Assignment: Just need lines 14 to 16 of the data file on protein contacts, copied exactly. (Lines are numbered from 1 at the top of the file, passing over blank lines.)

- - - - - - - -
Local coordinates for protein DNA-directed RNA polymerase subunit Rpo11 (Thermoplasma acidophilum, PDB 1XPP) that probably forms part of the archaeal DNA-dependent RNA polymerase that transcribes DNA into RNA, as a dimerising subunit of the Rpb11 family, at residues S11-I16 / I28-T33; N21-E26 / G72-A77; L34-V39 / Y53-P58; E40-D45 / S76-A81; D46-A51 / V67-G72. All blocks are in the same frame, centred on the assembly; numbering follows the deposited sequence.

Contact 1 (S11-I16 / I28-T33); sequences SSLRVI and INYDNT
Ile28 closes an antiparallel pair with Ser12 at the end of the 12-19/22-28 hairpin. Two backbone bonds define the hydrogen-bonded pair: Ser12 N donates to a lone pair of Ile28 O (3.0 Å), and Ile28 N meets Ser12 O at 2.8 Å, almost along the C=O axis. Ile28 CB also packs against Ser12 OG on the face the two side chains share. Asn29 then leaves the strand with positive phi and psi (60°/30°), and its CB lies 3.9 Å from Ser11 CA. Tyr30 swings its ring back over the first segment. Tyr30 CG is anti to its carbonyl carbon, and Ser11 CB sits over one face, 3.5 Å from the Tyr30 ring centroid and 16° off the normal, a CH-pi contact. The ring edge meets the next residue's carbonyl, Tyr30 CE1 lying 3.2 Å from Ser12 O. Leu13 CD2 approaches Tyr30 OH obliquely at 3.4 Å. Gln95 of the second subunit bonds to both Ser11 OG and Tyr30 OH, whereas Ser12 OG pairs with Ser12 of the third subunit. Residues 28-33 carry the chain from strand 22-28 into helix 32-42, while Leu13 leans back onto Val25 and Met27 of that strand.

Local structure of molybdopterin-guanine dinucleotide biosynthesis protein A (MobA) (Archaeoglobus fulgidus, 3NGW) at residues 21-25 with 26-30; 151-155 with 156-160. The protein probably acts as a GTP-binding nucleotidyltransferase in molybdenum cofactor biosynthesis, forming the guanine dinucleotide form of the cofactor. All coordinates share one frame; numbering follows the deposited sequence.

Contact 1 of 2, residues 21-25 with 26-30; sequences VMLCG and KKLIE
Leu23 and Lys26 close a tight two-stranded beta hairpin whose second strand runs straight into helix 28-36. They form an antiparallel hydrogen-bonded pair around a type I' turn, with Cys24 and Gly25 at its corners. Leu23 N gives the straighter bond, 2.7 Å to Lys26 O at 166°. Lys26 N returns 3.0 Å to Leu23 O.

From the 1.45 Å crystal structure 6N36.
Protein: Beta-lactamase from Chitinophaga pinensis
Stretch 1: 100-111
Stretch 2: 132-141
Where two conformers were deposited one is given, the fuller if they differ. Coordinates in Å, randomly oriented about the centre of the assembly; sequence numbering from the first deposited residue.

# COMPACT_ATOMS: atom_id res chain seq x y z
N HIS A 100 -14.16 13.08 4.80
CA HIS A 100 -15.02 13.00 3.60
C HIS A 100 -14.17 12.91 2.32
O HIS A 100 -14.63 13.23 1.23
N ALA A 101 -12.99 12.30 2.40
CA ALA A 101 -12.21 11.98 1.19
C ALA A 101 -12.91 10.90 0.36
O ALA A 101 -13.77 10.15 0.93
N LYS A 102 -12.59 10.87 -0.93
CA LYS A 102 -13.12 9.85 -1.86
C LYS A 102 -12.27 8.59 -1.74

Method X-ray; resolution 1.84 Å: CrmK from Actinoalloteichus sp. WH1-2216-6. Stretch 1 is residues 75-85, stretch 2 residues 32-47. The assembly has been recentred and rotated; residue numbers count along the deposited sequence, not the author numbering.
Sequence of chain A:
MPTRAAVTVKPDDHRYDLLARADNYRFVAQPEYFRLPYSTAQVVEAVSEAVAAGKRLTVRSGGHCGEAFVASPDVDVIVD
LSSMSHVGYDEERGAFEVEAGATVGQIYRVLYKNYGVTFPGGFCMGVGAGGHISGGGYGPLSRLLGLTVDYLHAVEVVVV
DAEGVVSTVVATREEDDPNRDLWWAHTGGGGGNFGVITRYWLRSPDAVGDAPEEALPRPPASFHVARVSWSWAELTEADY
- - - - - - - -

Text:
CA HIS A 100 -15.02 13.00 3.60
C HIS A 100 -14.17 12.91 2.32
O HIS A 100 -14.63 13.23 1.23